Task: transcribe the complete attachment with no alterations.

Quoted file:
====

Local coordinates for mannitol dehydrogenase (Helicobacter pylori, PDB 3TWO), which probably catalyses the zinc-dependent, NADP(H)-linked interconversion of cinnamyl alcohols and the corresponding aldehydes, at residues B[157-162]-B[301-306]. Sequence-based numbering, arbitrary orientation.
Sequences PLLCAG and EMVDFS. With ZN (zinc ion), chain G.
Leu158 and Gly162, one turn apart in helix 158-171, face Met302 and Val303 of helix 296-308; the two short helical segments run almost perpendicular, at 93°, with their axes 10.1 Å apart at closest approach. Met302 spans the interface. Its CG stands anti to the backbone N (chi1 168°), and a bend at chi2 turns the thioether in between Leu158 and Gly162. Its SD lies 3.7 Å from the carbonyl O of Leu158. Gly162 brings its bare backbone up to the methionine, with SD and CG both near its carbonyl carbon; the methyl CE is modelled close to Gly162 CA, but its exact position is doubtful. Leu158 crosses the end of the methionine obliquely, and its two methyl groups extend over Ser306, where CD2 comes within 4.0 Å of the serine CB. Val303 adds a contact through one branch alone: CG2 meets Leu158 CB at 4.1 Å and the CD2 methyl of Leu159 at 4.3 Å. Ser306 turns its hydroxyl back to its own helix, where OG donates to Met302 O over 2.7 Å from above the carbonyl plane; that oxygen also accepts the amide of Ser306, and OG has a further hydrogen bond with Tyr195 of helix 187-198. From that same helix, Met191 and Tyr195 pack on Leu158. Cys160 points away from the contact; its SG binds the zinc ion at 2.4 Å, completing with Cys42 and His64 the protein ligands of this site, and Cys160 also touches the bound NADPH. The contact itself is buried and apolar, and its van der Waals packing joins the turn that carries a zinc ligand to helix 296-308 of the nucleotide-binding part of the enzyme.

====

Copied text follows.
Local coordinates for mannitol dehydrogenase (Helicobacter pylori, PDB 3TWO), which probably catalyses the zinc-dependent, NADP(H)-linked interconversion of cinnamyl alcohols and the corresponding aldehydes, at residues B[157-162]-B[301-306]. Sequence-based numbering, arbitrary orientation.
Sequences PLLCAG and EMVDFS. With ZN (zinc ion), chain G.
Leu158 and Gly162, one turn apart in helix 158-171, face Met302 and Val303 of helix 296-308; the two short helical segments run almost perpendicular, at 93°, with their axes 10.1 Å apart at closest approach. Met302 spans the interface. Its CG stands anti to the backbone N (chi1 168°), and a bend at chi2 turns the thioether in between Leu158 and Gly162. Its SD lies 3.7 Å from the carbonyl O of Leu158. Gly162 brings its bare backbone up to the methionine, with SD and CG both near its carbonyl carbon; the methyl CE is modelled close to Gly162 CA, but its exact position is doubtful. Leu158 crosses the end of the methionine obliquely, and its two methyl groups extend over Ser306, where CD2 comes within 4.0 Å of the serine CB. Val303 adds a contact through one branch alone: CG2 meets Leu158 CB at 4.1 Å and the CD2 methyl of Leu159 at 4.3 Å. Ser306 turns its hydroxyl back to its own helix, where OG donates to Met302 O over 2.7 Å from above the carbonyl plane; that oxygen also accepts the amide of Ser306, and OG has a further hydrogen bond with Tyr195 of helix 187-198. From that same helix, Met191 and Tyr195 pack on Leu158. Cys160 points away from the contact; its SG binds the zinc ion at 2.4 Å, completing with Cys42 and His64 the protein ligands of this site, and Cys160 also touches the bound NADPH. The contact itself is buried and apolar, and its van der Waals packing joins the turn that carries a zinc ligand to helix 296-308 of the nucleotide-binding part of the enzyme.